Home > Articles > Operating Systems, Server > Linux/UNIX/Open Source

The Official Ubuntu Book, 7th Edition: Ubuntu-Related Projects and Derivatives

  • Print
  • + Share This
This chapter provides an overview of some Ubuntu's officially supported derivatives, recognized derivatives, and other projects that are part of the international Ubuntu ecosystem.
This chapter is from the book

Chapter 9. Ubuntu-Related Projects and Derivatives

  • Recognized Derivatives
  • Editions
  • Remixes
  • Other Distributions
  • Launchpad
  • Bazaar
  • Ubuntu One
  • Summary

Ubuntu is not merely a complete operating system; it is also the center of a growing ecosystem of distributions. Some, referred to as the partner projects, work closely with and within Ubuntu. Others prefer to work outside the project and are considered full derivatives. Often, these projects are created in order to highlight a specific selection of software or use case, such as the Ubuntu Studio project, which focuses on multimedia creation and editing. Others, like the Lubuntu project, are created by a community of users with specific desires.

Still others are created for reasons connected to the international nature of Linux and open source software. While most Ubuntu development happens in English, there are large developer and user communities in other languages and countries. Thus, a derived distribution might spring up to satisfy that need. There are derived distributions targeted at Christians, Muslims, people with slow computers, and people who prefer to have an Ubuntu system optimized for any of several alternative user interfaces or for use in several different schools and government bureaucracies around the world. Should you use any of these over Ubuntu? We can’t answer that question for you. Some of these projects are fully within and, as a result, not mutually exclusive from Ubuntu and others are based on Ubuntu, but distinct projects. One may be more appropriate than another depending on your preferences or circumstances. You can mix, match, and sample these distributions until you find one that works great for you. As we mentioned in Chapter 1, Ubuntu sees these derivatives, also know as flavors, as a sign of a healthy and vibrant community. One of the goals of the project is to make it easier for this type of distribution to appear. We can all expect to see more of them in the future.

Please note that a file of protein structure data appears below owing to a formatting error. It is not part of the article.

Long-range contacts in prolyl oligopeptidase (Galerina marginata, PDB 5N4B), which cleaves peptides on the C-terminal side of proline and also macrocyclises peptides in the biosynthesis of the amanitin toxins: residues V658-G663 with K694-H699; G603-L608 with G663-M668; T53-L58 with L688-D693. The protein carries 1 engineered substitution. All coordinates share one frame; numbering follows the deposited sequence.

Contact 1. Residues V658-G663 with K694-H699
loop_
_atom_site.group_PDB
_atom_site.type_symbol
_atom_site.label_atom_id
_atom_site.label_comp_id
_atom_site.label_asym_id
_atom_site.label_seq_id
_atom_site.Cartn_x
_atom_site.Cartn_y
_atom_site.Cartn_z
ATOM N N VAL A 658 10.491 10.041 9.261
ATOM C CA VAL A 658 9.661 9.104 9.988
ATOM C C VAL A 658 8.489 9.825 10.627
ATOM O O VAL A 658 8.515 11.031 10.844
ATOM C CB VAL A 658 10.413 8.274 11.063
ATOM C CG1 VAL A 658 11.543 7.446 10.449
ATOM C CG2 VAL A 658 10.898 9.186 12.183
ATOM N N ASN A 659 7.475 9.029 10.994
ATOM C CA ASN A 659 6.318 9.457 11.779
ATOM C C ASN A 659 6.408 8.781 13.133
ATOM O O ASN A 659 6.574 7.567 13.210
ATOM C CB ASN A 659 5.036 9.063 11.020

Recognized Derivatives

Recognized derivatives, or flavors (Figure 9-1), release on the same schedule, share a common repository of packages, and work in close relation with Ubuntu. There are at the time of publication six officially recognized derivatives—Xubuntu, Ubuntu Studio, Mythbuntu, Kubuntu, Edubuntu, and Lubuntu—which are discussed in more depth later in this chapter. As of the 2011 Ubuntu Developer Summit (UDS-P; Orlando, Florida), Canonical has implemented changes around its derivatives. No longer are there any “supported” derivatives, and all “official” derivatives are referred to as “recognized” derivatives. Canonical now supplies these recognized derivatives with infrastructure, daily ISO build and publish resources, coordination with the Ubuntu release, and support after the release. However, there are services that Canonical does not offer these recognized derivatives: testing of the derivative images on ISO tracker, automated ISO or upgrade testing, fixing of packages not in Ubuntu desktop or server images, security updates of packages not in main, publishing on http://releases.ubuntu.com, and mastering of the CD or USB images. It is now the responsibility of each of the recognized derivative communities to take ownership of those services.

Figure 9-1. Ubuntu.com Derivatives page

Like Ubuntu, each of these recognized derivatives has vibrant communities that help develop, maintain, test, support, advocate, and more. Each has IRC (Internet Chat Relay) channels on freenode.net, mailing lists, Launchpad teams, forums, wiki pages, and Web sites for users to actively participate in. More information on these resources is listed under each recognized derivative section, and further general information can be found at https://wiki.ubuntu.com/RecognizedDerivatives.